Wall joints
NFPA 101 requires that the joints created at the intersection of fire-resistance-rated walls and floor/ceiling assemblies be protected with approved fire-stopping assemblies. During new construction or renovation projects, however, these joints are often left unprotected. During construction, it is recommended that the installation of the head of wall fire-stopping is reviewed prior to the installation of any drop ceiling or mechanical systems that would obstruct access.

Wall penetrations
NFPA 101 requires penetrations of fire-rated walls to be sealed with an approved fire-stop system. Wire sleeves are often left at the end of construction projects for information technology (IT) departments to run cables through, but these uncapped sleeves can result in through penetrations that compromise fire-rated walls. Coordination must occur between the IT and facilities and engineering departments, as well as with the contractor, to ensure sleeves are appropriately capped and sealed.

Visibility of exit signage
NFPA 101 requires that exit signage be installed in readily visible locations. Obstructions to exit signage can occur where pendant lighting or furniture have been installed without consideration to the visibility of the signs, and the installation of those features must be coordinated to avoid obstruction of exit signage sight lines.

Hand-rub dispenser installation
NFPA 101 prohibits the installation of alcohol-based hand-rub dispensers above ignition sources and within one inch horizontally or one inch below an ignition source. Alcohol-based hand rub dispensers are often found installed directly above electrical outlets and other ignition sources. The location of these dispensers should be coordinated with the electrical plans and reviewed after installation to ensure they are not located too close to ignition sources.


Maximize use of patient-care suites in the design.
In NFPA 101, suites allow for a reduction in the required clear width in corridors from 96 inches to 36 inches where serving fewer than 50 people, and 44 inches where serving an occupant load of greater than 50 people. On accreditation surveys, hospitals are frequently cited for carts projecting into the required clear width. Additionally, positive latching hardware is not required on doors within the suites.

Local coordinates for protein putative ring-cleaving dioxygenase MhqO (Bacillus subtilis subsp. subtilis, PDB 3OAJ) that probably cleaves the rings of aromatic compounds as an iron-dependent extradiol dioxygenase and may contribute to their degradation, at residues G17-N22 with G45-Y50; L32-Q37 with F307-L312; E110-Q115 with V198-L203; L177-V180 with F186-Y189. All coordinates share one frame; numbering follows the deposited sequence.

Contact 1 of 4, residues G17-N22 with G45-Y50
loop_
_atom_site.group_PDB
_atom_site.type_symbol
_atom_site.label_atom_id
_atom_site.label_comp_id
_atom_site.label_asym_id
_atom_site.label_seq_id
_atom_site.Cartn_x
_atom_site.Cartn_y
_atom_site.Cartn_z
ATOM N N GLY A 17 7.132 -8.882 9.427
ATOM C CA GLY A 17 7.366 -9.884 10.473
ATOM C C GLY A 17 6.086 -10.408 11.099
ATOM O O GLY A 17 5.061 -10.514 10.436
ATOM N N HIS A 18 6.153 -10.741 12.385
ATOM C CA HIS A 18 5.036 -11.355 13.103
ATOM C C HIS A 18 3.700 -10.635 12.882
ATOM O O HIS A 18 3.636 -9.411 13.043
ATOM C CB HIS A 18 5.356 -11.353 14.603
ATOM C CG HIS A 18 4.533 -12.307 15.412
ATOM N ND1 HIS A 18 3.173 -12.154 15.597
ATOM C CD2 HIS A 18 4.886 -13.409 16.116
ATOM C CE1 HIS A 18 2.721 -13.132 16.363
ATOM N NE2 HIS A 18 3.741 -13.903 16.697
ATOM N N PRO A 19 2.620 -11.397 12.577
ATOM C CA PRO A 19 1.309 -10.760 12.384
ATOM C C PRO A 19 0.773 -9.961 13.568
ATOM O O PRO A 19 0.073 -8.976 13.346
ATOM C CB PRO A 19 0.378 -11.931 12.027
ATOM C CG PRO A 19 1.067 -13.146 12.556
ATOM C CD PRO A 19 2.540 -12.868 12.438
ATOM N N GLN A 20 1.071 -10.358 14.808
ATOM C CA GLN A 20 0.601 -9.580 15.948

Minimize the amount of fire-rated wall when performing a renovation or addition project.
In NFPA 101, smoke compartments are limited to a maximum of 22,500 square feet. A common architectural strategy with projects in existing buildings is to create a new smoke compartment in the work area so as not to create renovations in existing areas of the building. While this strategy can insulate the project from issues in the existing building, it also greatly increases the amount of fire-rated wall, which requires additional costs for fire-stopping and opening protectives. To address this issue, incorporate the end area with the existing smoke compartment strategy and make revisions as necessary to minimize the amount of fire-rated wall.

Include security staff in the design process
Required egress routes may overlap with security risks, which is why it is important to include the facility’s security staff as part of the design collaboration. Strategies to separate these routes were identified through design rather than expensive locking door hardware that often doesn’t meet the needs of the security team.